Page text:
S213 Expert and Public Perceptions of Risk from Toxic Algae Bloom Outbreaks in Lake Erie: An Analysis of Conventional and Social Media

Sunday, 10 January 2016
Hall E ( New Orleans Ernest N. Morial Convention Center)
Amber L. Hill, Kent State University, Kent, OH

Lake Erie has seen an increase in toxic algae blooms over the past decade raising concerns about the socio-economic consequences of degraded water quality. For instance, the algal bloom outbreak in 2014 shut down the drinking water supply to over 400,000 residents for the City of Toledo for two days. The City of Toledo spends over $3,000,000 a year to fight the toxic algae. Insights from the environmental social sciences have shown that environmental hazard events, like the 2014 bloom, can be subject to processes of social amplification—perceptions of risk that are greater than expert assessments—that guide decision-making actions that can be economically harmful. This study uses traditional and social media (Twitter) to examine expert communication and public perception of risk guided by the Social Amplification of Risk Framework (SARF).

Newspaper articles from conventional media sources and Twitter feeds were collected using keyword and hashtag searches for 2009-2015 to encompass two major algal bloom outbreaks in 2011 and 2014. A content analysis, guided by the SARF framework was conducted to characterize risks associated with toxic algae blooms based on: (1) media framing, (2) expert opinion, and (3) public response.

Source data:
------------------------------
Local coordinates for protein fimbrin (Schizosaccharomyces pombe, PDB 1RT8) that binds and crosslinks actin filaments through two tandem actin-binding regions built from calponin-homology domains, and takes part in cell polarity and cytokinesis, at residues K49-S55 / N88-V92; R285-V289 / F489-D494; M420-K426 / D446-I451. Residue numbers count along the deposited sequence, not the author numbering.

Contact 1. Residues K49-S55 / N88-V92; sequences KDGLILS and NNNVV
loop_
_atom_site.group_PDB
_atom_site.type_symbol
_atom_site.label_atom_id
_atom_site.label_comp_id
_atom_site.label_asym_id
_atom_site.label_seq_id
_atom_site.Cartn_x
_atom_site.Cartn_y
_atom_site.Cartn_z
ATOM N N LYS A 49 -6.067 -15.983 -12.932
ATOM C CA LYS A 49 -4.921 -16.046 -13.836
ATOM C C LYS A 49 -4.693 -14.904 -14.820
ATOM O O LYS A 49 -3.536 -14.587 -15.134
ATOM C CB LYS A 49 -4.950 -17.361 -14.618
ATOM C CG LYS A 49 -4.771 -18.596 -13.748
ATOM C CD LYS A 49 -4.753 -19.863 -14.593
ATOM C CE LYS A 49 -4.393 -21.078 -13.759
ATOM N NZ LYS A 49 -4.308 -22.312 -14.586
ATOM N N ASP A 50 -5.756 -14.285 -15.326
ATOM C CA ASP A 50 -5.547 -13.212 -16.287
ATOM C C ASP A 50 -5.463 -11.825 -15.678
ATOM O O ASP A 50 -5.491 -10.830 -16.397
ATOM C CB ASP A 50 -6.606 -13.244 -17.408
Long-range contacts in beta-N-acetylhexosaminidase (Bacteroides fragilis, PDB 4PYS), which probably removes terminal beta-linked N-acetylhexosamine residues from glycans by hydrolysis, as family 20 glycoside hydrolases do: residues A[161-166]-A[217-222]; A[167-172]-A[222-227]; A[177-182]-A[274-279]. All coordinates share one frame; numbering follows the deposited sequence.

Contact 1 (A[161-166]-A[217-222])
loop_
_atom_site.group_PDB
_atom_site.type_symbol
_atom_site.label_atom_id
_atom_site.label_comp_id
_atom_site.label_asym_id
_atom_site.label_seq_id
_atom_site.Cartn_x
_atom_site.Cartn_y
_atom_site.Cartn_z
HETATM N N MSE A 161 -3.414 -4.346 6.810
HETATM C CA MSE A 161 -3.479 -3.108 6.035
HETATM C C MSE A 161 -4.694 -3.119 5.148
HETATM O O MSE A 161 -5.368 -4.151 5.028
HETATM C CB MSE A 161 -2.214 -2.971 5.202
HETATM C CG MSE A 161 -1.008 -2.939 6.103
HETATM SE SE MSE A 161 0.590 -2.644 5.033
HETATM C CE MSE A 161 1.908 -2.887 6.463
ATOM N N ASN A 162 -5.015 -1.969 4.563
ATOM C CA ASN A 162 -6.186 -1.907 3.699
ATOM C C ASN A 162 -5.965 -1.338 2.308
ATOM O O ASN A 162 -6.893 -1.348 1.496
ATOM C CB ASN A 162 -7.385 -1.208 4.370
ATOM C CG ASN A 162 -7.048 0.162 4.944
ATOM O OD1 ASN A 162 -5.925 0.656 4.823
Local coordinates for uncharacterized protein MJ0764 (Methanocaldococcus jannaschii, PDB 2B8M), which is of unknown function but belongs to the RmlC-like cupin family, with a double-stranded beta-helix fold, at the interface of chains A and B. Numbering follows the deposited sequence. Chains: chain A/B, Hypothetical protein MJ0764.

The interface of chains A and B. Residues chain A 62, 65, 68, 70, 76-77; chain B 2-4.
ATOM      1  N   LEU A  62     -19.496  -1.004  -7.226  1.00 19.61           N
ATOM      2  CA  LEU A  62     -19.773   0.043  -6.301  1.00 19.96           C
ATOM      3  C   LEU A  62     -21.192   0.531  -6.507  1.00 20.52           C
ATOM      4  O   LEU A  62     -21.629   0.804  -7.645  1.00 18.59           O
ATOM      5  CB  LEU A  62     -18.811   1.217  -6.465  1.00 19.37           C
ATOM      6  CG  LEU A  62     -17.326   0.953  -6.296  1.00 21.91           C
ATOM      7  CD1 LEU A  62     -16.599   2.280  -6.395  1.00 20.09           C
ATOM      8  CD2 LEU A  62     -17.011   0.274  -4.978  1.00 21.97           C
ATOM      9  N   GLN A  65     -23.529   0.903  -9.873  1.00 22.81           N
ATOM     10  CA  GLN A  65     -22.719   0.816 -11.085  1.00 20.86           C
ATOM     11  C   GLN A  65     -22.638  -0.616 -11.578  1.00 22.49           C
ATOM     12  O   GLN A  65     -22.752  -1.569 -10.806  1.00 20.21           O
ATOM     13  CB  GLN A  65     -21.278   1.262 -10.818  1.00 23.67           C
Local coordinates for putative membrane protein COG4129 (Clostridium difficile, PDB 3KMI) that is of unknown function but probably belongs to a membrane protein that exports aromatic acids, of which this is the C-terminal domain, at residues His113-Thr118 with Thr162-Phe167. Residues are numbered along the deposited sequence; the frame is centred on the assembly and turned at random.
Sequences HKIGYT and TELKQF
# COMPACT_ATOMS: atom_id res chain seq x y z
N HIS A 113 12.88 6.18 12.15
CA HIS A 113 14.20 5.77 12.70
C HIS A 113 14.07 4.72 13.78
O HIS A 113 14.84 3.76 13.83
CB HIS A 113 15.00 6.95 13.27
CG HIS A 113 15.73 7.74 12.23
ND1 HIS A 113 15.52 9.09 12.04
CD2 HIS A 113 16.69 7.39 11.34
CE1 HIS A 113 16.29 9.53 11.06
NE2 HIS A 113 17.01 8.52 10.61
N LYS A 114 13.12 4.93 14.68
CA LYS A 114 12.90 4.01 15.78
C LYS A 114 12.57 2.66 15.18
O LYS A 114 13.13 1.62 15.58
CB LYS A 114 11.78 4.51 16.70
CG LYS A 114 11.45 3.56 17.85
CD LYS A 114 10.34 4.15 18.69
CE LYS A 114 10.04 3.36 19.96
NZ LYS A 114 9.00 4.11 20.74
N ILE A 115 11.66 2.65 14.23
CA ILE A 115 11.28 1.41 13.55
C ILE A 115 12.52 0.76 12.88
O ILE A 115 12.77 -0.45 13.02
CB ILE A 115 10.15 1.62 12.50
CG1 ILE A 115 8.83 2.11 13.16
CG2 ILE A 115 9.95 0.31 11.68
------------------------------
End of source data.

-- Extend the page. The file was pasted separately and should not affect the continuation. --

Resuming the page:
Preliminary results reveal that the majority of conventional and Twitter activity related to toxic algal blooms can be sourced to expert groups such as scientists or public organization, issue warnings or assuring the public of the safety of beaches and drinking water. Public response as gauged by Twitter, on the other hand, frames Lake Erie water as unsafe for recreation and drinking.

Preliminary data shows some mismatch between expert and lay interpretations of risk, suggesting that processes of social amplification may be occurring. Future research will examine differences in perception over time and between public perception and official risk metrics.

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